Finally, we attempted to locate the next of kin of our patient sample to survey their impressions of the guardianship process. The relatives who were located were administered a structured questionnaire about their experience with the process.

Of 305 patients admitted during the study period, 79 (26 percent) were involved with the guardianship process in some fashion. We excluded 40 who either already had a guardian or had no listed next of kin. Thus the sample consisted of 39 patients (13 percent) for whom guardianship was recommended during hospitalization.

The 39 inpatients had a mean±SD age of 72.1±7.33 years, with a range from 58 to 88 years. Thirty-eight patients (98 percent) were male. Twenty-nine participants were Caucasian (74 percent), nine were African American (23 percent), and one was Hispanic (3 percent). Eight patients (21 percent) were married, and 31 (79 percent) were not. Primary diagnoses were dementia for 25 patients (64 percent), delirium for two (5 percent), psychotic disorders for four (10 percent), mood disorders for three (8 percent), and an alcohol disorder for two (5 percent). Three patients had other disorders (8 percent).

Of the 39 patients for whom guardianship was recommended, only 13 (33 percent) completed the guardianship process. As in previous studies (6,7,8), we found that no petition that reached the court was denied, confirming the essentially 100 percent approval rate. Compared with patients for whom the process was not completed, the 13 patients had significantly higher scores on the BPRS anergia-depression subscale, indicating more severe symptoms (10±3 versus 7±3.2; t=2.67, df=36, p<.01). The 13 patients also had a greater number of medical conditions documented on DSM's axis III (5.4± 2.3 versus 3.1±1.7 conditions; t=3.19, df=30, p<.003).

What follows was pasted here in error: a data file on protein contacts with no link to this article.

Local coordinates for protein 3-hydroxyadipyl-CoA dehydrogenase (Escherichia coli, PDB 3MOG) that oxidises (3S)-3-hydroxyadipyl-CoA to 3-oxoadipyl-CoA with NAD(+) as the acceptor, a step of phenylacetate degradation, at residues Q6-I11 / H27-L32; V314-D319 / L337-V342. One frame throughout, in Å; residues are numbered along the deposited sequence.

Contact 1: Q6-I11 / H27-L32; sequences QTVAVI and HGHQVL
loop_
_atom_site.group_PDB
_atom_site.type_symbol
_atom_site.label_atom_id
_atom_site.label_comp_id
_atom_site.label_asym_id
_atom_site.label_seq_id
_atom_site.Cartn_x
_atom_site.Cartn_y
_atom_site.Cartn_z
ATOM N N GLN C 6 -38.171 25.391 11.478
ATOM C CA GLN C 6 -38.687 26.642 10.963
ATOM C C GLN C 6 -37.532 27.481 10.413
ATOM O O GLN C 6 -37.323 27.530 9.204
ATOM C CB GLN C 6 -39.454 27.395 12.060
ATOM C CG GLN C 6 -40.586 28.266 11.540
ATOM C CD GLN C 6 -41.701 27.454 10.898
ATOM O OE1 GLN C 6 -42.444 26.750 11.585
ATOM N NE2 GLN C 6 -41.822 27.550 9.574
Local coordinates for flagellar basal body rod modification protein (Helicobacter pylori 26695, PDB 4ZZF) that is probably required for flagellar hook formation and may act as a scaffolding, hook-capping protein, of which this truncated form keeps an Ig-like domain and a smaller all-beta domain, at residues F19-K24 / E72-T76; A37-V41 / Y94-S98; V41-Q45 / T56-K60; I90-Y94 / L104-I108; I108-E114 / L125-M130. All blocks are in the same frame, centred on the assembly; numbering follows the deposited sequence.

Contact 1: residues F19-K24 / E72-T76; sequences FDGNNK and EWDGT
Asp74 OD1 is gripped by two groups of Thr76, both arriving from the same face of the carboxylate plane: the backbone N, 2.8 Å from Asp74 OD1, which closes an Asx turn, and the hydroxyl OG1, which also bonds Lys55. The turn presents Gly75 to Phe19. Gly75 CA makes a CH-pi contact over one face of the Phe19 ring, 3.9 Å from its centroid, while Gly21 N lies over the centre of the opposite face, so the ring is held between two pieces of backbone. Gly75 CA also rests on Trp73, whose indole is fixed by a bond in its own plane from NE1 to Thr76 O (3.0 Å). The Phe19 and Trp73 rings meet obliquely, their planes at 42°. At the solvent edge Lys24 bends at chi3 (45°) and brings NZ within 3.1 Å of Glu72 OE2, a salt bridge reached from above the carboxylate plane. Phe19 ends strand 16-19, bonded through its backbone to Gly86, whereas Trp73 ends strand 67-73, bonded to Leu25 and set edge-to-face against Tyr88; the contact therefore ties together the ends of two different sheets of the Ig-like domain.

No statistically significant differences were found between the groups in age, marital status, living arrangements, presence of dementia, number of diagnoses, number of medications, Global Assessment of Functioning score, CMAI rating, MMSE score, total BPRS score, or score on the HAM-D.

We located next of kin for 24 patients (62 percent), all of whom agreed to participate in the survey. Nine (38 percent) were relatives of the 13 patients who completed the guardianship process, and 15 were relatives of those for whom the process was not completed. t1 presents results of the survey, which are discussed below.

We set out to identify variables associated with successful completion of guardianship applications in our patient population. We determined the number of patients for whom guardianship proceedings were undertaken in a cohort of older, mostly male veterans on a geropsychiatry unit, and we identified factors that distinguished the group eventually assigned guardians from those for whom the application did not reach the court. Finally, we collected some new data about the experiences of relatives of incapacitated patients who attempted a guardianship pursuit.

More than a quarter of patients admitted during the study period were involved in guardianship proceedings. About 13 percent of this group were already assigned guardians, and another 13 percent needed surrogate decision makers. The proportion of patients either assigned a guardian or involved in guardianship proceedings was larger than we had expected, even though the unit treats a population at high risk for incapacitating conditions.